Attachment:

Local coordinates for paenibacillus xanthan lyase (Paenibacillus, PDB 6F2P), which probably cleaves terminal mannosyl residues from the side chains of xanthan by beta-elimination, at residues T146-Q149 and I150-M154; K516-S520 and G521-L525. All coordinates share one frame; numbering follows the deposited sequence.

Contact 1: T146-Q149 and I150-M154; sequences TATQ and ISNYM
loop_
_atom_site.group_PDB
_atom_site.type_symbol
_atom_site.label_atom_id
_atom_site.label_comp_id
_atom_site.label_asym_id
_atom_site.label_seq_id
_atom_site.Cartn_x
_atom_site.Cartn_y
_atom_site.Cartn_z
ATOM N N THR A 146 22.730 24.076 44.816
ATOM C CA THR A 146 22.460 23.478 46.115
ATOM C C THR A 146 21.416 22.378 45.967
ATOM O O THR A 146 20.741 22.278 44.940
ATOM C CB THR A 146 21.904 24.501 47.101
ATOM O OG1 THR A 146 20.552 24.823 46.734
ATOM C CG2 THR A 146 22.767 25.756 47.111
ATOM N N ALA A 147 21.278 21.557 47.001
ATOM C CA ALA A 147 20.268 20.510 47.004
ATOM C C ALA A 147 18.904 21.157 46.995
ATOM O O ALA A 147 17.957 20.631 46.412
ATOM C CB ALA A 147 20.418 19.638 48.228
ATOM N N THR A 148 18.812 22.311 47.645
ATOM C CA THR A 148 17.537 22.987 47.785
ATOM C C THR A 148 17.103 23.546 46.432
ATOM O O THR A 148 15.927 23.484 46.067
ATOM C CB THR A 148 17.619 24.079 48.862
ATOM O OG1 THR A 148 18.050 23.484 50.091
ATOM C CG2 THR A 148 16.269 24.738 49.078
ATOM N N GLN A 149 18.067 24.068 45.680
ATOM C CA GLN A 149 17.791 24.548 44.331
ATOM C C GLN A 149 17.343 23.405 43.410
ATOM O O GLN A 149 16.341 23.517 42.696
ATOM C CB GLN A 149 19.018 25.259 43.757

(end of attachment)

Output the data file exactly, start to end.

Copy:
Local coordinates for paenibacillus xanthan lyase (Paenibacillus, PDB 6F2P), which probably cleaves terminal mannosyl residues from the side chains of xanthan by beta-elimination, at residues T146-Q149 and I150-M154; K516-S520 and G521-L525. All coordinates share one frame; numbering follows the deposited sequence.

Contact 1: T146-Q149 and I150-M154; sequences TATQ and ISNYM
loop_
_atom_site.group_PDB
_atom_site.type_symbol
_atom_site.label_atom_id
_atom_site.label_comp_id
_atom_site.label_asym_id
_atom_site.label_seq_id
_atom_site.Cartn_x
_atom_site.Cartn_y
_atom_site.Cartn_z
ATOM N N THR A 146 22.730 24.076 44.816
ATOM C CA THR A 146 22.460 23.478 46.115
ATOM C C THR A 146 21.416 22.378 45.967
ATOM O O THR A 146 20.741 22.278 44.940
ATOM C CB THR A 146 21.904 24.501 47.101
ATOM O OG1 THR A 146 20.552 24.823 46.734
ATOM C CG2 THR A 146 22.767 25.756 47.111
ATOM N N ALA A 147 21.278 21.557 47.001
ATOM C CA ALA A 147 20.268 20.510 47.004
ATOM C C ALA A 147 18.904 21.157 46.995
ATOM O O ALA A 147 17.957 20.631 46.412
ATOM C CB ALA A 147 20.418 19.638 48.228
ATOM N N THR A 148 18.812 22.311 47.645
ATOM C CA THR A 148 17.537 22.987 47.785
ATOM C C THR A 148 17.103 23.546 46.432
ATOM O O THR A 148 15.927 23.484 46.067
ATOM C CB THR A 148 17.619 24.079 48.862
ATOM O OG1 THR A 148 18.050 23.484 50.091
ATOM C CG2 THR A 148 16.269 24.738 49.078
ATOM N N GLN A 149 18.067 24.068 45.680
ATOM C CA GLN A 149 17.791 24.548 44.331
ATOM C C GLN A 149 17.343 23.405 43.410
ATOM O O GLN A 149 16.341 23.517 42.696
ATOM C CB GLN A 149 19.018 25.259 43.757